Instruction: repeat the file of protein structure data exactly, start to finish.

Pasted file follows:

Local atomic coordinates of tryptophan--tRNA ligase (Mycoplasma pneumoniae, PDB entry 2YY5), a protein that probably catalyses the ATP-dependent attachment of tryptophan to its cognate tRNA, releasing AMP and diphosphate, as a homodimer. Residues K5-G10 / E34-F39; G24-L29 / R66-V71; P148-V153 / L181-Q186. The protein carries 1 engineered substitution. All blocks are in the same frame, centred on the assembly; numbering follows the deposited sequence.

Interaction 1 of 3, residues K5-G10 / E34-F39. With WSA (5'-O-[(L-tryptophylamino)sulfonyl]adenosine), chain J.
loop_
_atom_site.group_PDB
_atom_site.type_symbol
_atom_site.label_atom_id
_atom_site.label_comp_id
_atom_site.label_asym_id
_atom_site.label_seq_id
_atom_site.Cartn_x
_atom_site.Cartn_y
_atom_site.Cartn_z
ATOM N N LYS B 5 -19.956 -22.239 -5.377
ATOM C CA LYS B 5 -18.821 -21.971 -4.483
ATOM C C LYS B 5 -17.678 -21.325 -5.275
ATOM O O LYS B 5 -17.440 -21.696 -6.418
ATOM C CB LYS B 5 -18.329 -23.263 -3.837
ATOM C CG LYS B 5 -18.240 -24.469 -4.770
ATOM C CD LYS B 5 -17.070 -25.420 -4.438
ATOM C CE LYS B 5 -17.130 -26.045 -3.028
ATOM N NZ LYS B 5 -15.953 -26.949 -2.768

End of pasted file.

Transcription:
Local atomic coordinates of tryptophan--tRNA ligase (Mycoplasma pneumoniae, PDB entry 2YY5), a protein that probably catalyses the ATP-dependent attachment of tryptophan to its cognate tRNA, releasing AMP and diphosphate, as a homodimer. Residues K5-G10 / E34-F39; G24-L29 / R66-V71; P148-V153 / L181-Q186. The protein carries 1 engineered substitution. All blocks are in the same frame, centred on the assembly; numbering follows the deposited sequence.

Interaction 1 of 3, residues K5-G10 / E34-F39. With WSA (5'-O-[(L-tryptophylamino)sulfonyl]adenosine), chain J.
loop_
_atom_site.group_PDB
_atom_site.type_symbol
_atom_site.label_atom_id
_atom_site.label_comp_id
_atom_site.label_asym_id
_atom_site.label_seq_id
_atom_site.Cartn_x
_atom_site.Cartn_y
_atom_site.Cartn_z
ATOM N N LYS B 5 -19.956 -22.239 -5.377
ATOM C CA LYS B 5 -18.821 -21.971 -4.483
ATOM C C LYS B 5 -17.678 -21.325 -5.275
ATOM O O LYS B 5 -17.440 -21.696 -6.418
ATOM C CB LYS B 5 -18.329 -23.263 -3.837
ATOM C CG LYS B 5 -18.240 -24.469 -4.770
ATOM C CD LYS B 5 -17.070 -25.420 -4.438
ATOM C CE LYS B 5 -17.130 -26.045 -3.028
ATOM N NZ LYS B 5 -15.953 -26.949 -2.768